So few have heard of it, yet worldwide it's seen as more common than leukemia, multiple sclerosis & muscular dystrophy combined!
Over 1:1000 Canadian men, women and children are living with lupus. The ratio of women to men (who are affected) is 9:1. and the average age of diagnosis is between 15 and 45.
Lupus is an autoimmune disease, a type of self-allergy, whereby the patient's immune system creates antibodies which instead of protecting the body from bacteria & viruses attack the person's own body tissues. This causes symptoms of extreme fatigue, joint pain, muscle aches, anemia, general malaise, and can result in the destruction of vital organs. It is a disease with many manifestations, and each person's profile or list of symptoms is different. It is often referred to as “The Disease of a 1000 Faces.”
Currently there is no single test that can definitely say whether a person has lupus or not. Only by comprehensive examination and consideration of symptoms and their history can a diagnosis be achieved.
New research brings unexpected findings each year. The progress made in treatment and diagnosis during the last decade has been greater than that made over the past 100 years. It is therefore a sensible idea to maintain control of a disease that tomorrow may be curable.
Controlling the disease is one thing that makes a huge difference in living with lupus. We can deal better with the challenge of living with this condition by learning all we can about the condition and by being aware of how our own body reacts. Sometimes, flares follow a clear pattern, with the same combination of symptoms every time. An informed patient can watch for warning signs and alert the doctor early on. While false alarms happen, catching a flare in its early stages can make treatment easier and more effective. With this information as a basis, a good working relationship with the doctor is crucial to the success of treatment. The strong support of family and friends can be equally important. Membership in lupus organizations can also be helpful and informative.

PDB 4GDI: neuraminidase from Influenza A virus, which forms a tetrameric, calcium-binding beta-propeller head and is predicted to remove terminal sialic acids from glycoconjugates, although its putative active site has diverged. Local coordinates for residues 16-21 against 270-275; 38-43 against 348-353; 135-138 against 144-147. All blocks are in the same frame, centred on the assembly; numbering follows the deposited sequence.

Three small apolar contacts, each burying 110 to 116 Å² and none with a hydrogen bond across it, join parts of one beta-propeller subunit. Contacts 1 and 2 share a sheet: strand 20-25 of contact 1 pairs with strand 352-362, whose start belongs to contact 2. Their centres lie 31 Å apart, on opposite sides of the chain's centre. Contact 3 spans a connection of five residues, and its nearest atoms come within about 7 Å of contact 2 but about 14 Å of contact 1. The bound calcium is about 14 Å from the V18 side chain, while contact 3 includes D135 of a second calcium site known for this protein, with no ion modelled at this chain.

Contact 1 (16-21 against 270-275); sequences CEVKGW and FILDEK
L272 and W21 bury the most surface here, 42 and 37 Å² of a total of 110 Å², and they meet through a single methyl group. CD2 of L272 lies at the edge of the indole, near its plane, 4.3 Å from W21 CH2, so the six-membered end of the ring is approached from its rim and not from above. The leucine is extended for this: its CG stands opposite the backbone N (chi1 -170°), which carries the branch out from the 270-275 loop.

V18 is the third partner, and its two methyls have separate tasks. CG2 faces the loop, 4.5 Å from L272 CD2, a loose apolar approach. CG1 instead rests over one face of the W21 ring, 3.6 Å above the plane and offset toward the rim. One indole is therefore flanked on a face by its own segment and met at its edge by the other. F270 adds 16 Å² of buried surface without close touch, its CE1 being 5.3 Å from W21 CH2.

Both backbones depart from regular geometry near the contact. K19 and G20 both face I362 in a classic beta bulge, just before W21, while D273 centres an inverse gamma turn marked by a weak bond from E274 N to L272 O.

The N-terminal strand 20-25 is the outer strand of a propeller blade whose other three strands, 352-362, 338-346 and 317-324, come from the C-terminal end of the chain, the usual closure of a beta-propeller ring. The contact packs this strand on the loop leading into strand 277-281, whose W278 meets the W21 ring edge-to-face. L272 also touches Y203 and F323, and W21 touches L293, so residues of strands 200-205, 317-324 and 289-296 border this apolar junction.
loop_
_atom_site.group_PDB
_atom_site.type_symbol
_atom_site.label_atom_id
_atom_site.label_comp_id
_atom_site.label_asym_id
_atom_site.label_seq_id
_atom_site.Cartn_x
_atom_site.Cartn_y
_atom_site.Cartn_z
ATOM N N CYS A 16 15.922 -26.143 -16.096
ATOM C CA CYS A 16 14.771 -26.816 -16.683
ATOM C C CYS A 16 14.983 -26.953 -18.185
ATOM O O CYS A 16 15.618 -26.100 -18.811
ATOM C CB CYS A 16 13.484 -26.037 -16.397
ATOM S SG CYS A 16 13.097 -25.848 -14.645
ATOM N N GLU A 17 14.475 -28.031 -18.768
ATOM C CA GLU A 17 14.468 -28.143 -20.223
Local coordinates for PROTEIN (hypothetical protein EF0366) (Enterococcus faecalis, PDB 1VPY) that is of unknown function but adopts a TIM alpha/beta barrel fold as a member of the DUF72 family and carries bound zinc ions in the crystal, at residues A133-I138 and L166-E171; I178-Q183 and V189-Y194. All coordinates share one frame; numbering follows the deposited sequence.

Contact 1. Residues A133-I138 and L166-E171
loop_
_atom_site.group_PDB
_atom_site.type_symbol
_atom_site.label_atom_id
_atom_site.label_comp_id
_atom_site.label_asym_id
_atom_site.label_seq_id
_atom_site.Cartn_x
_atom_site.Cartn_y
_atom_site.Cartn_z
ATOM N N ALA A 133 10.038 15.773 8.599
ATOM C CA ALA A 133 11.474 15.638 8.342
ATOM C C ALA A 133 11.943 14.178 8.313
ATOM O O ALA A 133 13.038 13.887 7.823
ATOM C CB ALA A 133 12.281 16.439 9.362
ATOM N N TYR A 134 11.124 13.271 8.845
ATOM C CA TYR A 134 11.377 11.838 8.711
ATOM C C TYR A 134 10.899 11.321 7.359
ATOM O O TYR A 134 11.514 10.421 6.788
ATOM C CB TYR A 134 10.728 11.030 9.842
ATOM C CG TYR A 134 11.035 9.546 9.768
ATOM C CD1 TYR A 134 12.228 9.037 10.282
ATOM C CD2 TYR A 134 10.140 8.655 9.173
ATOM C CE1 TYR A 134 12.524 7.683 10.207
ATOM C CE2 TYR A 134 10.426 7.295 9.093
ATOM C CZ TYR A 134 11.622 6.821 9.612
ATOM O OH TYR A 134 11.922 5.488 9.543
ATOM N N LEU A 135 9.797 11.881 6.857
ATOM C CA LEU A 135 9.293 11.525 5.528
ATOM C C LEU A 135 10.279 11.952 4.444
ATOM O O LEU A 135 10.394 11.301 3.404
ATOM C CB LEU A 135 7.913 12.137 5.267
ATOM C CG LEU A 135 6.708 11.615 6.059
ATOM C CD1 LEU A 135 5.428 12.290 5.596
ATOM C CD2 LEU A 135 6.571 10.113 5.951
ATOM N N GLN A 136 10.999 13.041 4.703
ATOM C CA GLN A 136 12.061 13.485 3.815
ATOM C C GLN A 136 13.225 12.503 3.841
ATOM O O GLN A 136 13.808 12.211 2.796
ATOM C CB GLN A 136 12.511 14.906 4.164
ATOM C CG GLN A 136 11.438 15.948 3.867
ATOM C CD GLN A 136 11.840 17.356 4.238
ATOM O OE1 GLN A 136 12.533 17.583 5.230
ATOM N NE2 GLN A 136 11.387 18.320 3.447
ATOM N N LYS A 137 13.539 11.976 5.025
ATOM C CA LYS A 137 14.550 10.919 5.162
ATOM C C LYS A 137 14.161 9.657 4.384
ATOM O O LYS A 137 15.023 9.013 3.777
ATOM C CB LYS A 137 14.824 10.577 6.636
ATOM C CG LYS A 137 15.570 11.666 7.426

Lupus Ontario has 22 volunteer support centres around the province, provides education and public awareness and funds research. In addition, Lupus Ontario currently funds two Fellowships in Lupus, one at Hospital for Sick Kid’s and one at the Toronto Western Lupus Clinic. This type of partnership magnifies the value of every dollar donated to research in lupus. Whether it is through Walk-a-Block, a Golf Tournament, or the hugely successful Dance For A Cure gala held every January, proceeds of Lupus Ontario’s fundraising activities have not only benefited research and education but more so, the lupus patients themselves with increased public awareness and support.
London Lupus Day Program
The Lupus Program at St. Joseph’s Health Care London is a multidisciplinary treatment program for people with lupus. Unfortunately the London Lupus Day Progam has been cancelled. As follows:
As of Sept. 6, 2013, we will be discontinuing our two-week Rheumatology Day Programs. This includes our lupus, scleroderma, osteoarthritis, and inflammatory arthritis programs. Between now and late summer, we will not be taking any new referrals for these programs.
We will be contacting patients currently on the waiting list for these programs on a first-come, first-served basis for admission to the remaining sessions. Waiting list patients not contacted by September will, unfortunately, not be able to receive this two-week program. We suggest patients contact the Arthritis Society for information about services in the community.
In the coming months, we will be reviewing the format of our programs and exploring the creation of alternative services. We will be informing referring physicians and patients of our plans for the future as this information becomes available.
For more information , contact:
Phone: 519 646-6100 ext. 66340